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Saturday, June 22, 2013

Sesamoid Stress Fracture: Email Advice

Hi Dr Blake,

I am a 22year old British female 100m sprint hurdler and have represented my country internationally at various competitions both home and abroad. In September 2012 I switched my training group. 

The training load increased massively
to what I was normally use to and within 3months my testing results had improved greatly my sprint times had dropped by half a second and lifting in the gym had gone from an 75KG PB for clean to a 90KG PB. However, January 3rd 2013 I woke up and was unable to put any pressure through my foot, a week later I was put in an air cast and 2 weeks after that I was diagnosed with a stress fracture in my sesamoid bone.
I was in an air cast boot and crutches for 9weeks in total adapting my training and doing aqua jogging, upper body and abb circuits only. After 9weeks the doctors felt it was time to come out of the boot and start walking but continue with Aqua jogging and introduce Watt Bike sessions and progressing to jogging/low intensity running on the grass.

4weeks ago I had specific insoles designed to off load my sesamoids which have helped a lot and I'm also working closely with my podiatrist using a monitoring sheet to write down my pain scores each day after sessions and throughout the day.
After doing grass sessions my foot always reacts 2days afterwards reaching pains of 5-6 and settling again after a further 2days. On average I always have a constant pain of 2-4 and randomly will get sharp pains every now and then. On Sunday 9th June 2013 we decided to progress my training from the grass to the track but still at an intensity of 70% and 2 days afterwards my foot reached a pain of 8 with throbbing/ swelling and as of yesterday it has only really settled properly again.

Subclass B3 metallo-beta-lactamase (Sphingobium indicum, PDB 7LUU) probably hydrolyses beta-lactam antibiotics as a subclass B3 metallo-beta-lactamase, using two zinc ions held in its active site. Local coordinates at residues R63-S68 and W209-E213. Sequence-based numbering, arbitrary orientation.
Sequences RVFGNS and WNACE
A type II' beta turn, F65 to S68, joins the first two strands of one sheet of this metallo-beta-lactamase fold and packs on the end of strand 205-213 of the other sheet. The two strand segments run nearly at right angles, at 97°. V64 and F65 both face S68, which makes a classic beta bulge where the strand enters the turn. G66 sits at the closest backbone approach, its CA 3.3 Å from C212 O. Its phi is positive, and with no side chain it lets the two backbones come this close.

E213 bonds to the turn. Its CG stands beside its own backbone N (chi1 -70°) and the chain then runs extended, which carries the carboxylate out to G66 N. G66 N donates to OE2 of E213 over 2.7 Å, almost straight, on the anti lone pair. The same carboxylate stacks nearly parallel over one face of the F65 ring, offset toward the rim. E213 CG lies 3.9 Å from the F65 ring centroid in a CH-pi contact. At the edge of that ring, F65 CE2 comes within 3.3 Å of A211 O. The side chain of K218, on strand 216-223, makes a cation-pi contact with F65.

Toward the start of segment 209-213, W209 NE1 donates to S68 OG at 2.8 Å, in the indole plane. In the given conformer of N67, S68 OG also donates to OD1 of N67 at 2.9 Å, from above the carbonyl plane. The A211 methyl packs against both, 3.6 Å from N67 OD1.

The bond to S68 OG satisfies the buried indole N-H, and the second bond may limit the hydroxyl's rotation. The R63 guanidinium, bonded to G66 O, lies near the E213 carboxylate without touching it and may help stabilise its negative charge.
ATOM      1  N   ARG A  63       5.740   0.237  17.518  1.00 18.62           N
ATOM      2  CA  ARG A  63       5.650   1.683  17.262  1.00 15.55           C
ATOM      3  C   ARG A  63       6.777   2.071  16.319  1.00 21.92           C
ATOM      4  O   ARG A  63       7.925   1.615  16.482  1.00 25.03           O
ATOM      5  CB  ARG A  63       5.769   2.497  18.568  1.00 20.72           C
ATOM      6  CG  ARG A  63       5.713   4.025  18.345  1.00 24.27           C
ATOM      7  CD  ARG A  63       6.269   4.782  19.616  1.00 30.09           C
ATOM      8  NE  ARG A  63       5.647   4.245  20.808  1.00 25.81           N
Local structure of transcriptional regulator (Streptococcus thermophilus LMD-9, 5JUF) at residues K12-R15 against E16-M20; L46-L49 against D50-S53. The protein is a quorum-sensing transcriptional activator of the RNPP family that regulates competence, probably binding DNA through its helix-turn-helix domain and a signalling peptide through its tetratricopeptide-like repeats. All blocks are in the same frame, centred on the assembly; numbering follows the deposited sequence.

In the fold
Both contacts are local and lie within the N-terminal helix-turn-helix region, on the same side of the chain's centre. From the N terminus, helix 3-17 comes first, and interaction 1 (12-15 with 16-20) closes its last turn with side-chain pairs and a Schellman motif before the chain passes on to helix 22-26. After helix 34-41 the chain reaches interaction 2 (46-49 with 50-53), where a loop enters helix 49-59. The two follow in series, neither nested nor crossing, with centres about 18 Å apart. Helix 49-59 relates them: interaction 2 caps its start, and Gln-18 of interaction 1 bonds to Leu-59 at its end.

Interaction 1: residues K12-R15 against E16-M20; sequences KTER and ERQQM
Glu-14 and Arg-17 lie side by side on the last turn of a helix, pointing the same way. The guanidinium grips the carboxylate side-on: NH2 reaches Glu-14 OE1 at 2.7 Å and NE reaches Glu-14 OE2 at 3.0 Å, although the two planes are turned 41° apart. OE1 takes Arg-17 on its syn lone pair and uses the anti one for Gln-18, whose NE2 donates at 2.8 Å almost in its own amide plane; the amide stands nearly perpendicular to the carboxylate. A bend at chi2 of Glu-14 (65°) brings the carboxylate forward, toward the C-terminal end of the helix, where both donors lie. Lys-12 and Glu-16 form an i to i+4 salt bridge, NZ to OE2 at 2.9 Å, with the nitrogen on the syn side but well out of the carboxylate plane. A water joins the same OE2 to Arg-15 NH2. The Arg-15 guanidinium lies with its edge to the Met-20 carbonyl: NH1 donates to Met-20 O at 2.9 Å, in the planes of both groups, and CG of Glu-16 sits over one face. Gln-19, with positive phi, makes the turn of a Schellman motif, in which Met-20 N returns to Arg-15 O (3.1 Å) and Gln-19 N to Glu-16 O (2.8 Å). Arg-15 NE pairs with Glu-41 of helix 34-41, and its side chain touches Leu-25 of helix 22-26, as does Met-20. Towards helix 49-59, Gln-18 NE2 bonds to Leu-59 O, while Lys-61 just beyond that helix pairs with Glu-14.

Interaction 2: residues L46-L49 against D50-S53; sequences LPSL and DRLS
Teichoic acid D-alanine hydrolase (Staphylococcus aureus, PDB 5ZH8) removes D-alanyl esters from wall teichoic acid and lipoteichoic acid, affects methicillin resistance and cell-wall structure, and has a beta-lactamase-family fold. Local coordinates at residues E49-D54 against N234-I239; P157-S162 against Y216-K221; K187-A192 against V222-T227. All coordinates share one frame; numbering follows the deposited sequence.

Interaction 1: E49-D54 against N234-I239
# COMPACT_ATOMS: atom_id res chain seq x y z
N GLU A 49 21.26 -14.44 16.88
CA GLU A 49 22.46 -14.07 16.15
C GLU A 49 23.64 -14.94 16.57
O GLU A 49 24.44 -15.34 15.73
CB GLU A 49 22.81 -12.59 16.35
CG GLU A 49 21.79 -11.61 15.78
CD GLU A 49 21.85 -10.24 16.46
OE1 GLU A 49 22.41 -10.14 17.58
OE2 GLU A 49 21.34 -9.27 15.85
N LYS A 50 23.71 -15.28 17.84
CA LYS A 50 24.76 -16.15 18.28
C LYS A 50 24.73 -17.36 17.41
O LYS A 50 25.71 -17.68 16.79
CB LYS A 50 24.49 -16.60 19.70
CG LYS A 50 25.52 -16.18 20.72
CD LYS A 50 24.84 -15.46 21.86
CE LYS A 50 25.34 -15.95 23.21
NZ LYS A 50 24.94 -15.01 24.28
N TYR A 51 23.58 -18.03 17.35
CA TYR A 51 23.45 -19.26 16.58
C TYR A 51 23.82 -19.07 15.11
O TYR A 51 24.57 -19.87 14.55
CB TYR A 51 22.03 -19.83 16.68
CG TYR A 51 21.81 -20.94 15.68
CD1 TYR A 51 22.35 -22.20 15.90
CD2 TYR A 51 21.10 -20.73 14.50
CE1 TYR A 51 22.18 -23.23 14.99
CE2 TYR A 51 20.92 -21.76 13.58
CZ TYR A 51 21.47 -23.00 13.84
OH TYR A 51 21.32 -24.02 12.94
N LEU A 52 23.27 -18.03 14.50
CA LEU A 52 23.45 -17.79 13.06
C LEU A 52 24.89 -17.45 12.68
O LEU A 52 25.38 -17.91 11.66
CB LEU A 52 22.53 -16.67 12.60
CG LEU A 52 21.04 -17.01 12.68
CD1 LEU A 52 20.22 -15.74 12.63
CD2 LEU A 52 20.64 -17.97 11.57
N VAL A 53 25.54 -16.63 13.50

I feel that I haven't really ever completely rested and given my foot chance to heal as the doctors have said its fine to do bike and pool sessions, and I just feel so confused as what is the right thing to do. I know that I do not want surgery on removing the sesamoids but I feel that I'm stuck and my foot isn't completely heeled and I fear that I'm not letting it has its always at a pain level 2-4. I'm not sure if the right thing to do now is have a complete month off it and don't do any training wise at tall and the only loading will be daily activities on it with my insoles in my trainers or if infact what I'm doing now isn't making it worse and is still helping the heeling process.

I asked a close family friend who is the Head Radiologist and a Consultant for Professional football players and he replied saying;

Hi, sorry to hear it has not settled yet . Have spoken to a couple of professional physios and they also think you can't do much more to let it settle down than you are already doing . Another scan will not help, if you are in pain then it has not heeled up yet. Also follow up scans can be very difficult to interpret, because the sesamoids will look very odd. The only option if conservative management doesn't work is surgical removal , which is seldom done or necessary. Maybe complete rest till Sept may be the best option, given that most activities produce pain. I suspect you have done an Internet search, which offers similar advice.